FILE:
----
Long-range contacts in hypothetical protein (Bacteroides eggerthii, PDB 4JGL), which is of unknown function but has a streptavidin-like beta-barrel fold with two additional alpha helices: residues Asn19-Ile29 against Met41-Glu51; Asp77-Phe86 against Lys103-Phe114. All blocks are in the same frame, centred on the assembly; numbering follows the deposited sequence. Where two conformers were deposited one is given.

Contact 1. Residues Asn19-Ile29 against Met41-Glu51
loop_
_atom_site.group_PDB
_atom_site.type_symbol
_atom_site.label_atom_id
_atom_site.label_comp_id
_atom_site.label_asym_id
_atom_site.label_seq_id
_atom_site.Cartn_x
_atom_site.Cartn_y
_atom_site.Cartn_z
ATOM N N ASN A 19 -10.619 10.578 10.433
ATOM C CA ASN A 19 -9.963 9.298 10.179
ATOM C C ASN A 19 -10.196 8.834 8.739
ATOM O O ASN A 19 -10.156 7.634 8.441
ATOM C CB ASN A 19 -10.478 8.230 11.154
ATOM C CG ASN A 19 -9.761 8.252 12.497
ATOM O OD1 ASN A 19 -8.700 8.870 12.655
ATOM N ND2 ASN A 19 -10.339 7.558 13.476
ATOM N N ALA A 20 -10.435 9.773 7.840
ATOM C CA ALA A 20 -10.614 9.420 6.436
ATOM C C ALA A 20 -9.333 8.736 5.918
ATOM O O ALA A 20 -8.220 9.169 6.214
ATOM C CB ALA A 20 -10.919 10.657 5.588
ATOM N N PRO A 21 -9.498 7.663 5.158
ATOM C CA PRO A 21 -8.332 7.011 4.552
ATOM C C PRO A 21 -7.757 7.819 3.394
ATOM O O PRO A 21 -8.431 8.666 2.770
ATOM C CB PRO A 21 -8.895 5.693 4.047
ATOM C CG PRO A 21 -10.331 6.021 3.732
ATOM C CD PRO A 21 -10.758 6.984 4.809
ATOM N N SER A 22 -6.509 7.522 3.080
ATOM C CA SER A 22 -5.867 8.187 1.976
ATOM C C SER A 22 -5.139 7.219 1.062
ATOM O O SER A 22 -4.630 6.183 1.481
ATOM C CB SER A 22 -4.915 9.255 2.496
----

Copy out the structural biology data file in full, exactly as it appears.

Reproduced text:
Long-range contacts in hypothetical protein (Bacteroides eggerthii, PDB 4JGL), which is of unknown function but has a streptavidin-like beta-barrel fold with two additional alpha helices: residues Asn19-Ile29 against Met41-Glu51; Asp77-Phe86 against Lys103-Phe114. All blocks are in the same frame, centred on the assembly; numbering follows the deposited sequence. Where two conformers were deposited one is given.

Contact 1. Residues Asn19-Ile29 against Met41-Glu51
loop_
_atom_site.group_PDB
_atom_site.type_symbol
_atom_site.label_atom_id
_atom_site.label_comp_id
_atom_site.label_asym_id
_atom_site.label_seq_id
_atom_site.Cartn_x
_atom_site.Cartn_y
_atom_site.Cartn_z
ATOM N N ASN A 19 -10.619 10.578 10.433
ATOM C CA ASN A 19 -9.963 9.298 10.179
ATOM C C ASN A 19 -10.196 8.834 8.739
ATOM O O ASN A 19 -10.156 7.634 8.441
ATOM C CB ASN A 19 -10.478 8.230 11.154
ATOM C CG ASN A 19 -9.761 8.252 12.497
ATOM O OD1 ASN A 19 -8.700 8.870 12.655
ATOM N ND2 ASN A 19 -10.339 7.558 13.476
ATOM N N ALA A 20 -10.435 9.773 7.840
ATOM C CA ALA A 20 -10.614 9.420 6.436
ATOM C C ALA A 20 -9.333 8.736 5.918
ATOM O O ALA A 20 -8.220 9.169 6.214
ATOM C CB ALA A 20 -10.919 10.657 5.588
ATOM N N PRO A 21 -9.498 7.663 5.158
ATOM C CA PRO A 21 -8.332 7.011 4.552
ATOM C C PRO A 21 -7.757 7.819 3.394
ATOM O O PRO A 21 -8.431 8.666 2.770
ATOM C CB PRO A 21 -8.895 5.693 4.047
ATOM C CG PRO A 21 -10.331 6.021 3.732
ATOM C CD PRO A 21 -10.758 6.984 4.809
ATOM N N SER A 22 -6.509 7.522 3.080
ATOM C CA SER A 22 -5.867 8.187 1.976
ATOM C C SER A 22 -5.139 7.219 1.062
ATOM O O SER A 22 -4.630 6.183 1.481
ATOM C CB SER A 22 -4.915 9.255 2.496